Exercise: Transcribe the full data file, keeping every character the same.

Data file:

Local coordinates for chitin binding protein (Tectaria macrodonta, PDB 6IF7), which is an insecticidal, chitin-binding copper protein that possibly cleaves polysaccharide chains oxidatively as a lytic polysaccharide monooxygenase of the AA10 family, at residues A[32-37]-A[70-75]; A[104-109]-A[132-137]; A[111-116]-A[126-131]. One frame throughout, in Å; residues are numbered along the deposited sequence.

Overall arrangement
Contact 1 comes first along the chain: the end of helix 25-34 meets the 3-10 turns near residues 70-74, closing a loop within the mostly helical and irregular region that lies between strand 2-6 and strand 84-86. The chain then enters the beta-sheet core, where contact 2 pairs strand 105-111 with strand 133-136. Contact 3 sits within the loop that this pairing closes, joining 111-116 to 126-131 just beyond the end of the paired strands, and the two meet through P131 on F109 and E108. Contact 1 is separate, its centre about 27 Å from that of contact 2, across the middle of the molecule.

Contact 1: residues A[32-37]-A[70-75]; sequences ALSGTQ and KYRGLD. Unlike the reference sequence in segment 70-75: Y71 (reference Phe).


Local coordinates for chitin binding protein (Tectaria macrodonta, PDB 6IF7), which is an insecticidal, chitin-binding copper protein that possibly cleaves polysaccharide chains oxidatively as a lytic polysaccharide monooxygenase of the AA10 family, at residues A[32-37]-A[70-75]; A[104-109]-A[132-137]; A[111-116]-A[126-131]. One frame throughout, in Å; residues are numbered along the deposited sequence.

Overall arrangement
Contact 1 comes first along the chain: the end of helix 25-34 meets the 3-10 turns near residues 70-74, closing a loop within the mostly helical and irregular region that lies between strand 2-6 and strand 84-86. The chain then enters the beta-sheet core, where contact 2 pairs strand 105-111 with strand 133-136. Contact 3 sits within the loop that this pairing closes, joining 111-116 to 126-131 just beyond the end of the paired strands, and the two meet through P131 on F109 and E108. Contact 1 is separate, its centre about 27 Å from that of contact 2, across the middle of the molecule.

Contact 1: residues A[32-37]-A[70-75]; sequences ALSGTQ and KYRGLD. Unlike the reference sequence in segment 70-75: Y71 (reference Phe).